would least like to play MSU. Center Steve Colp, sidelined
"They've got the toughest are- earlier this season with a leg
na to play in insthe league," injury, may be back in the
Farrell comments.
lineup against Michigan this
see his team matched up weekend. Colp, one of the lead-
against Wisconsin, "We've ing scorers in the WCHA at
had fairly good success the time of his injury, will give
against them," the second- a boost to the Spartan's already
year m e n t o r remarked, potent attack.
"(goalie Robbie) Moore has
always played very well at
Madison."mI LI

Daily Photo by STEVE KAGAN
MICHIGAN'S FRANK WERNER breaks in on goal in action
earlier this season against Ohio State. Werner, a senior,
plays what will probably be his last game in Yost Ice Arena
tonight against Michigan State.

The Wolverines and Badgers
have shared two victories
apiece in their four meetings
this season. Michigan, however,
has outscored Wisconsin 17-12.
Michigan has won 3 and lost
2 against Michigan Tech though
the Huskies have outscored the
Wolverines 21-18.

1UM

ers close out

HOUSING DIVISION
HEAD LIBRARIAN
IN-RESIDENCE STAFF APPLICATION
FORMS FOR 1915-16 ACADEMIC YEAR

NFL survives tax case
in 'landmark decision'

Ayailable Starting February
in Ms. Charlene Coady's
1500 S.A.B.

25, 1975
Office

I

Head Librarian positions offer a unique opportunity to ieorn and exercise
skills in educational programing as well as personnel supervision. The re-
sponsibilities include the general day-to-day care of a residence hall library,
supervision of a staff, and the formulation of special programs and events
for hall residents. The positions carry a 20 hour/week time commitment.
QUALIFICATIONS: (1) Must be a registered U. of M. student on the Ann
Arbor Campus in good academic standing during the period of employment.
(2) Must be Junior status or above during the period of employment. (3)
Must have lived in residence halls at University level for at least one year.
(4) Must have had some library work experience (high school library, etc.).
(5) Must have a 2.5 grade point average at the end of the Fall Term 1974.
(6) Preference is given to applicants who do not intend to carry heavy aca-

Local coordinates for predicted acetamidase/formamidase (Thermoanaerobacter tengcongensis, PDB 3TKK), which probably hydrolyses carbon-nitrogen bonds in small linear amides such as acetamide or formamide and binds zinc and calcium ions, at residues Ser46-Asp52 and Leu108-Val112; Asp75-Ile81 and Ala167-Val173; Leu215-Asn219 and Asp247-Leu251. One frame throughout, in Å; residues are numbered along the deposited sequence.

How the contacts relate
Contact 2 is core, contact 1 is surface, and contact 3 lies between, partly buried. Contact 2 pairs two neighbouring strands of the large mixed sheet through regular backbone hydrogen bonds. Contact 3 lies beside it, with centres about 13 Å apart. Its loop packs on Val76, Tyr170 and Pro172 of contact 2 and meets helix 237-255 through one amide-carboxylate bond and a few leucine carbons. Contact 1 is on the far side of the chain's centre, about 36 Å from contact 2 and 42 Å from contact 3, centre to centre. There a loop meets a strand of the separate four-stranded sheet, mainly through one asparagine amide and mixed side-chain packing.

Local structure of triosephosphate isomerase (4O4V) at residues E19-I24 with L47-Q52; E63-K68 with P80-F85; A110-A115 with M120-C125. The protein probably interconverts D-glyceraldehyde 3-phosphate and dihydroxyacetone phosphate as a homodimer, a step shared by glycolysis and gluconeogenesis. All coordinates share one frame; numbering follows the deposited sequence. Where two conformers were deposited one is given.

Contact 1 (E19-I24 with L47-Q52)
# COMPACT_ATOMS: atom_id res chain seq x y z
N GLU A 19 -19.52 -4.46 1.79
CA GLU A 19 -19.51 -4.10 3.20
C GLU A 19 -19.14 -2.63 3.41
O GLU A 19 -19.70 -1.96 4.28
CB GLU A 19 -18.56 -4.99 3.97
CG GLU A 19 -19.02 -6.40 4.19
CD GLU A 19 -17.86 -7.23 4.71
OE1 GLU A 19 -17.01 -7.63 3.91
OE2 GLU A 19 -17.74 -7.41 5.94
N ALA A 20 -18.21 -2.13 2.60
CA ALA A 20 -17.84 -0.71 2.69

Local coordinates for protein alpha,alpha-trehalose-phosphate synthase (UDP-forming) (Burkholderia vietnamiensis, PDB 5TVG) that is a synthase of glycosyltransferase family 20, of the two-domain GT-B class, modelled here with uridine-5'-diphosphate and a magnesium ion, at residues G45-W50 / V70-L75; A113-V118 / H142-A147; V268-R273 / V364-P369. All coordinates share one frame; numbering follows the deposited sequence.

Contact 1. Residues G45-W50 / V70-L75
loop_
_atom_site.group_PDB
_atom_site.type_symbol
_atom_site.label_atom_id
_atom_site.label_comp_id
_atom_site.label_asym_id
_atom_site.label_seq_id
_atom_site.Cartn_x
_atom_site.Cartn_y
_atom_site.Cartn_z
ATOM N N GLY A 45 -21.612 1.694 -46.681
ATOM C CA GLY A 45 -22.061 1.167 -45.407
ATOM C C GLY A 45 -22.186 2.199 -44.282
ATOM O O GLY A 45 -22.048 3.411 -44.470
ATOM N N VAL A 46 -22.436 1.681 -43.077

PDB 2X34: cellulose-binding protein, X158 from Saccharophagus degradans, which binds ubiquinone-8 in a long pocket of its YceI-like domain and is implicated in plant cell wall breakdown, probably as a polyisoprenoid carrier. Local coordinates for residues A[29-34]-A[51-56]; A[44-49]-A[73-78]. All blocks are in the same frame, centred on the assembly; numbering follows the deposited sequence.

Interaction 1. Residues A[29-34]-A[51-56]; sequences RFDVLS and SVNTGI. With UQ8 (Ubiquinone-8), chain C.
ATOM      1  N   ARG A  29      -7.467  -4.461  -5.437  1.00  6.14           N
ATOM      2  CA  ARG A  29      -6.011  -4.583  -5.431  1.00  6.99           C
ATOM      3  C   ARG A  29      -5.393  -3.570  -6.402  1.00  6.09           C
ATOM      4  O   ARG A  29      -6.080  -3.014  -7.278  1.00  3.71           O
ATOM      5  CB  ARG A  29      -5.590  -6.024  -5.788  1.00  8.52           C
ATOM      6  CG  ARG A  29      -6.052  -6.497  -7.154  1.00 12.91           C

demic schedules and who do not have rigorous outside commitments. (7)
Proof of these qualifications may be required.
Current staff and other individuals who have an application on file must
come to this office to update their application form.
A NON-DISCRIMINATORY AFFIRMATIVE ACTION EMPLOYER

ATLANTA (IP) - "It was a
landmark decision," said At-
lanta Falcons' owner Rankin
Smith, after a federal judge
ruled in favor of professional
sports team owners in an in-
volved tax suit against the In-
ternal Revenue Service
U.S. District Court Judge
Frank Hooper Wednesday up-
held the right of a team owner
to claim the depreciation of a'
football player's contract as an
income tax deduction.
TOMMlIES
ARCADE
presents
{"THE PIZZA
MACHINE''
SUNDAYS, TUESDAYS,
THURSDAYS
High score for
the day
scores pizza!
632 PACKARD

In effect, Hooper protected
one of the team owners' most
valuable tax-saving maneu-
vers.
The rulings, which came after
months of testimony and study,
dealt specifically with tax
claims made during the 1967
and 1968 by the then expansion
Atlanta Falcons, who joined the
National Football League in
1966. Hooper ruled the Falcons
could claim $3.4 million.
Hooper ruled that "the court
does not accept the govern-
ment's contention that it is
impossible to establish . . . a
reasonably accurate basis for
depreciation of veteran player
contracts."
The case was initiated when
the IRS, as a test case, dis-
allowed the depreciation deduc-
tion filed by Falcon's stock-
holder R. CodyrLaird,twho filed
a lawsuit to protect the claim.

against
By SCOTT LEWIS
After soundly defeating de-
fending Big Ten champion Iowat
last weekend, the Michigan
gymnastics team must oncet
again 'put it all together,' as
they face the number one team1
in the nation this weekend, In-
diana State, at Terre Haute. t
The Sycamores have consis-